October 11, 2012

Better Place without him? ViewsWire

Better Place, an Israeli-US start-up, tried to bring EVs to the mass market in Israel and Denmark. But now its boss has been ousted amid disappointing results.
Shai Agassi’s departure from Better Place, an Israeli-US start-up with the ambitious goal of creating a global electric-vehicle (EV) fuelling network, may prove to be a small bump in the road to a brave new world of petrol-less cars. Or it may signal that the age of EVs is further away than Mr Agassi and his backers - including Renault - had hoped.
Mr Agassi was forced to step down as CEO of Better Place on October 2nd, amid doubts about its finances. An Israeli-born technology entrepreneur who had earlier come close getting the top job at German software giant SAP, Mr Agassi not only led Better Place from its inception five years ago but was widely lauded as a visionary who could bring EVs into the mass market. His strategy was to address the reasons why buyers still shy away from EVs, namely the high cost of batteries and the short distances they can travel before they need to be recharged.
The first part of his solution was to install dedicated battery chargers in the homes and workplaces of customers. These were complemented by a network of battery-switching stations for when drivers were travelling long distances or didn’t have time to power up their cars. The batteries themselves are leased to drivers, rather than sold as part of the car. Given the batteries account for about a third the cost of an EV, that helps keep the sticker price down. The final element was Better Place’s communications network, which keeps drivers informed about how much power remains in the battery and where the nearest charger or switching station is.
In five years, Mr Agassi raised US$800m from investors, including HSBC, Morgan Stanley, and Australia’s Macquarie. He formed a partnership with French carmaker Renault-Nissan, whose president Carlos Ghosn shares Mr Agassi’s confidence in the future of EVs. Better Place recruited other important local allies in the power industry, such as China Southern Power Grid and Australia’s ActewAGL. In Israel, where Better Place is making its first mass market foray, Mr Agassi assiduously cultivated politicians to win tax breaks and other benefits for EVs.
Electric shock
The actual rollout of the Better Place network began in Israel early in 2012. In many ways this was the ideal country to serve as Better Place’s trial market. At just 21,000 km2, it is cut off from its neighbors, limiting the distance EVs have to travel and simplifying the development of a switching station network. Taxes make petrol quite expensive, but public transport is patchy.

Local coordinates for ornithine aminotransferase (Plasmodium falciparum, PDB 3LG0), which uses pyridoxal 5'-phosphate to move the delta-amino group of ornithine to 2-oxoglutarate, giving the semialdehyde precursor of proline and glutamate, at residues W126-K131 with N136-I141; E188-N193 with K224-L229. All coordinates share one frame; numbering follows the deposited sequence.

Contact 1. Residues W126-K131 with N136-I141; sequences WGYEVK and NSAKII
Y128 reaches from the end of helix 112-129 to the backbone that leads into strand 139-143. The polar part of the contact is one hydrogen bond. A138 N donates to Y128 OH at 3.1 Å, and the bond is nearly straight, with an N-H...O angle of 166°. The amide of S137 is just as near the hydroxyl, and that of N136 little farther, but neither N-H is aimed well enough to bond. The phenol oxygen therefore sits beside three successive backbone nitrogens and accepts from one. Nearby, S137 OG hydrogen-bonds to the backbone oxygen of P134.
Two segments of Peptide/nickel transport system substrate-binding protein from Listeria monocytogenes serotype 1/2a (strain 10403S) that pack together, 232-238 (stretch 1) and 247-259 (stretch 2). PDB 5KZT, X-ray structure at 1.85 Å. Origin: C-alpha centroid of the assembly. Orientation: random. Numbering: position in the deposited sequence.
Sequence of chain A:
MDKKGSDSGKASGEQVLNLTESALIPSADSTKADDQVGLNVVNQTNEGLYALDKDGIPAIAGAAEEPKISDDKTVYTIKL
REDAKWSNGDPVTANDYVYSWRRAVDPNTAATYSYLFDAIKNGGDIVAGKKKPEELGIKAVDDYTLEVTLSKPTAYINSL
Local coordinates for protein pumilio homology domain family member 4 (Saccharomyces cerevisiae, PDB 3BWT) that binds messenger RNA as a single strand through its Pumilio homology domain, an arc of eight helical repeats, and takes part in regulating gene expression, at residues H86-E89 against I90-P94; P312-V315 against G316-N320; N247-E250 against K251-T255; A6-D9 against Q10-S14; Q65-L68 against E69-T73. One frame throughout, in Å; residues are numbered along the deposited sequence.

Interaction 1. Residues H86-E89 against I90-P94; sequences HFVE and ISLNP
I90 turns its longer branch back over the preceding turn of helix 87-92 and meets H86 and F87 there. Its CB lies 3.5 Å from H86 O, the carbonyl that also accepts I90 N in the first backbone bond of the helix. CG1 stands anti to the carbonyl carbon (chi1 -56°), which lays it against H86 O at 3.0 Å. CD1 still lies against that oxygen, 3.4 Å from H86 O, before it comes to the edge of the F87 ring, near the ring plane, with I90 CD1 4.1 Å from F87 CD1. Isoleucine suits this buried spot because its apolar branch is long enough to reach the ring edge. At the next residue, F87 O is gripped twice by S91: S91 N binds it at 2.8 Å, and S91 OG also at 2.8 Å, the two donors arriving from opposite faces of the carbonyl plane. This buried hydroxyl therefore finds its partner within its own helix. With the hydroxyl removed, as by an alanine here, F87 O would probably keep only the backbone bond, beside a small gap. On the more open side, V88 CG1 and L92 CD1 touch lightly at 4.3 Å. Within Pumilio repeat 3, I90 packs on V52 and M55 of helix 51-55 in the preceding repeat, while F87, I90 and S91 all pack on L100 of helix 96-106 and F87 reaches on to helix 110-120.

Yet the rollout has been plagued by faulty planning and delays. The company says it has 24 out of 38 planned battery-switching stations up and running across Israel, but media reports say many were poorly cited in a rush to deploy. The company has delivered fewer than 460 cars, many of those to employees of the company and its suppliers.
In Denmark, the other focus of Better Place's rollout, 12 of 18 planned switching stations are installed, but vehicle deliveries are well under 200. By the standards of the global EV market those are not tiny numbers. Even the Chevrolet Volt, the biggest selling EV, had sales in the giant US market of 16,348 in the same period. But Better Place had forecast in 2011 it would have 4,000 vehicles delivered to the Israeli market by the end of this year. And it is committed to taking 100,000 vehicles from Renault over the next 10 years.
Better Place currently offers only one model of car, the Renault Fluence ZE, and the package it offers is not particularly cheap. About half the cars in Israel are leased and for Better Place the percentage will probably be higher. But a rough comparison of costs by the financial daily Calcalist showed a Fluence EV would be slightly more expensive to operate on a monthly basis than a petrol-powered Mazda 3 – about NIS2,300 (US$594) versus NIS2,090.
Meanwhile, the company has been burning money. In the first half of the year it posted a US$132m loss, bringing total losses since its founding to US$490m. Revenue has been insignificant. Better Place had about US$110m in cash or near-cash on its balance sheet at the end of the second quarter.
Mr Agassi said in an interview a month ago that the company could break even on a cashflow basis when it had between 0.5% and 1% of the Israeli car market. That means selling between 10,000 and 20,000 cars, which looks ambitious. Media reports say some of the US$800m in backing is contingent on Better Place meeting certain milestones, so it is not clear how much of the capital it has raised is accessible.
These are all questions facing Evan Thornley, will now run the company. The former head of the Australian operations, he has pretty impressive credentials. In Australia, he convinced Lend Lease and car insurer RACV to invest in Better Place. He was also instrumental in putting together the local EV Engineering consortium, which includes Bosch, Continental, and General Electric, to develop a proof-of-concept EV for the local market. But he is unproven as someone who can juggle the demands of a global rollout, logistics, marketing and fundraising.
Moreover, Better Place’s future success may rely on more than good management. The global EV market has been a disappointment to date. Two years ago Boston Consulting Group said EVs could capture 4-5% of global auto sales by 2020, yet more recently it scaled back its estimate to 3%. Renault and its partner Nissan have invested heavily in EVs -- but to date have sold just 15,000 of the cars. So far, despite all of Better Place's efforts, even eco-minded drivers seem to think hybrids offer a more attractive mix of performance, price and greenness.

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